In a large airtight jar (mine is about 1L) alternate layers of onion with the pieces of chilli until used up.

Pour the warm pickling liquid into the jar with the onions until they are covered (if you have left over pickling liquid you can use it as a dipping sauce for Korean pancakes).

Cover tightly with the lid and allow to cool completely on your kitchen counter.

When it’s cool, place in the fridge for 1-2 days before eating (you can eat it straight away but I like them really pickled before I go to town on them).


Mu-Pickle (Radish Pickles)


Get ready for an influx of Korean recipes, I’m working my way through Maangchi’s book. I’ve even bought it for my step-dad, who seems to have fallen in love with Korean food (an interesting dalliance for an Irishman). If you are already a fan of Maangchi’s videos and recipes then this book has some content that isn’t on her website. Hard to believe considering the variety and number that are already available on the web. If you can get a few banchan (side dishes) under your belt then every night will feel like a feast.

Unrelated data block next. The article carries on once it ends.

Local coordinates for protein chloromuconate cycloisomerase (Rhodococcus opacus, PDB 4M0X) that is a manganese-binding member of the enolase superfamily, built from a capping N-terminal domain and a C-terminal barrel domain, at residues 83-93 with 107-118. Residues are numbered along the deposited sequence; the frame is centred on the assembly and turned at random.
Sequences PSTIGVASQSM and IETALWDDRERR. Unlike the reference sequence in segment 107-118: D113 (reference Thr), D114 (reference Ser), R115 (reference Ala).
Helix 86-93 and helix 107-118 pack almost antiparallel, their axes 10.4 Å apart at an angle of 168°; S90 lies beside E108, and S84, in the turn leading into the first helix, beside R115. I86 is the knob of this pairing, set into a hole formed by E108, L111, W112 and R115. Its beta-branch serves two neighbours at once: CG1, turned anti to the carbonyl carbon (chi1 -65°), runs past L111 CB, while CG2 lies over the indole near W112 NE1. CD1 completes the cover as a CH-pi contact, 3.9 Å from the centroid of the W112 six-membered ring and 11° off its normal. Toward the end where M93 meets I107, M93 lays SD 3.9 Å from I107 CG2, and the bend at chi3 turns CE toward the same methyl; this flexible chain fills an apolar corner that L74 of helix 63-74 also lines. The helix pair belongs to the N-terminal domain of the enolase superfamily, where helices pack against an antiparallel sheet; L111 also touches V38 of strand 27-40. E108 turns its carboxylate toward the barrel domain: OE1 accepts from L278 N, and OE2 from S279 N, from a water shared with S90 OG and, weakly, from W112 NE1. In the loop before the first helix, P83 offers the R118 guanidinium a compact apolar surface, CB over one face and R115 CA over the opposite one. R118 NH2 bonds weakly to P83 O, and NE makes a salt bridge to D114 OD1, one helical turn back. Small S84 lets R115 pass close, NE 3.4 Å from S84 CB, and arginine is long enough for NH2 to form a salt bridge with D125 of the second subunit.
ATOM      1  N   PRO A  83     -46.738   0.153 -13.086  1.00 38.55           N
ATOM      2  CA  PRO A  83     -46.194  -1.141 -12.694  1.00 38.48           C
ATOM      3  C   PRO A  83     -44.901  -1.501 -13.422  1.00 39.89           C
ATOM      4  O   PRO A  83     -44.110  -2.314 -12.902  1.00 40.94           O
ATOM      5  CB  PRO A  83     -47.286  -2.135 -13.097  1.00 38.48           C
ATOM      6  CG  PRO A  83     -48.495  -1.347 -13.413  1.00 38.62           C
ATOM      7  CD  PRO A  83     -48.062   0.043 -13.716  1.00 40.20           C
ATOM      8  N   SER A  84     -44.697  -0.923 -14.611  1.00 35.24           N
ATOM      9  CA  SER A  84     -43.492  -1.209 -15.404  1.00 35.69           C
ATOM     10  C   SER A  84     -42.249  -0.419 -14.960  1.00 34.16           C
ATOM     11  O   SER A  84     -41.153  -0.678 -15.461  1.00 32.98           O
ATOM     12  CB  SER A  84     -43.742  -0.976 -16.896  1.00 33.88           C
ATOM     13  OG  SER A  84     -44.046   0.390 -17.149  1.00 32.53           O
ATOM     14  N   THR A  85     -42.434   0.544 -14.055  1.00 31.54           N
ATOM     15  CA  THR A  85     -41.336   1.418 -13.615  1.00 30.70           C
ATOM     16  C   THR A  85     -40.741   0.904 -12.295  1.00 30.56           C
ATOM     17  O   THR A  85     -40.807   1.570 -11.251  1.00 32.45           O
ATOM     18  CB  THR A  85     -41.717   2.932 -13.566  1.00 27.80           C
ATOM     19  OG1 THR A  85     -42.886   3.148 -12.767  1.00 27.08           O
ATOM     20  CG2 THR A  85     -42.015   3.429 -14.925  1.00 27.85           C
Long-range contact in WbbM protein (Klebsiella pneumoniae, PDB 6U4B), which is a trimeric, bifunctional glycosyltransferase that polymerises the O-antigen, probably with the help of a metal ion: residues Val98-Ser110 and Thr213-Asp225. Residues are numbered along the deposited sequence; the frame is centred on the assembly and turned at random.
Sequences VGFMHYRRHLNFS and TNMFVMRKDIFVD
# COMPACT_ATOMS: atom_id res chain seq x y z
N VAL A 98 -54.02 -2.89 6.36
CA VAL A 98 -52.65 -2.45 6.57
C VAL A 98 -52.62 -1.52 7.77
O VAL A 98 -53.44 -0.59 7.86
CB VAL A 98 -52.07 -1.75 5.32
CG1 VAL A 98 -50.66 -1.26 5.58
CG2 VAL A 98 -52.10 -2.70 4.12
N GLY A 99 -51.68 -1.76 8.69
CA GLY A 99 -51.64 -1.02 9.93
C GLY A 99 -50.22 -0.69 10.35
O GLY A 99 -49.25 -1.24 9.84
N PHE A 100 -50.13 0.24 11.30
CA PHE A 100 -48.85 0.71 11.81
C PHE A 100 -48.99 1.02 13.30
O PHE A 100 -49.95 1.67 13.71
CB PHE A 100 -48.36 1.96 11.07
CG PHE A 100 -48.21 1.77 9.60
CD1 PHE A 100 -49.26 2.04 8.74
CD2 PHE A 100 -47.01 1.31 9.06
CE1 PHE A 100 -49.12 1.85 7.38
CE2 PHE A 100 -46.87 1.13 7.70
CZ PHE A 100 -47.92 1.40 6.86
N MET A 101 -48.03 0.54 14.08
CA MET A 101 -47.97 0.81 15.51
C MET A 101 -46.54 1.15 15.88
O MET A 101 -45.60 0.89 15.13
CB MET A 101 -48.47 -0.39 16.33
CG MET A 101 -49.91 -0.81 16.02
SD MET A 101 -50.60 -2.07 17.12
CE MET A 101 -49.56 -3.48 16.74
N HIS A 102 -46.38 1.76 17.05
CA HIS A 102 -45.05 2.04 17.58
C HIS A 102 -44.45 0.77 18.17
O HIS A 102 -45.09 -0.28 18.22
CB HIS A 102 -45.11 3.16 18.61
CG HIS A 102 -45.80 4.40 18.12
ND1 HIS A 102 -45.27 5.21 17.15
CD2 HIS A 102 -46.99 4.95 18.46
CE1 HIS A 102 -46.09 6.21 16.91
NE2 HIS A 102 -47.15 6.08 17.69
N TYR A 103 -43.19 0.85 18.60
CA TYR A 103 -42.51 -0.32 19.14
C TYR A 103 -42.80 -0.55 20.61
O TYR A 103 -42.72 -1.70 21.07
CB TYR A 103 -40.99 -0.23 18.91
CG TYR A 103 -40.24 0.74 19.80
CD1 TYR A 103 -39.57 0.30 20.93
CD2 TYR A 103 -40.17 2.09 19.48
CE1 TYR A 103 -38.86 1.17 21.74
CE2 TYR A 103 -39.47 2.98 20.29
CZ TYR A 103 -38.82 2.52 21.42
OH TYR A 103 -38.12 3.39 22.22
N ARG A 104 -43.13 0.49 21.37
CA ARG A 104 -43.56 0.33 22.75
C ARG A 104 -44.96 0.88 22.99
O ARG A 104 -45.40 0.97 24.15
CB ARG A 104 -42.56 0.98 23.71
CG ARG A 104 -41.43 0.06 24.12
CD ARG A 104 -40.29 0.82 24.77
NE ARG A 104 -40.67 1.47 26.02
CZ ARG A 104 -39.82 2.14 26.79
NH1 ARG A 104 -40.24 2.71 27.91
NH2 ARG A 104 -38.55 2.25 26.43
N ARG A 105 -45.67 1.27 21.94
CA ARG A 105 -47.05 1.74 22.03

These pickles pair well with spicy food, they cool your mouth down and give you a break from the burn. As you may have guessed from the picture, I didn’t cut my radish exactly as small as the recipe says. This wasn’t a problem, I just let the radish pickle for 2 days before I went to town on it. I found the radish at a Korean supermarket but I think Japanese radish would work in a pinch. I used 2 Korean radish (radishes? radishii?) but you proably only need one Japanese radish because they are waaay bigger.

Mu-Pickle (Radish Pickles)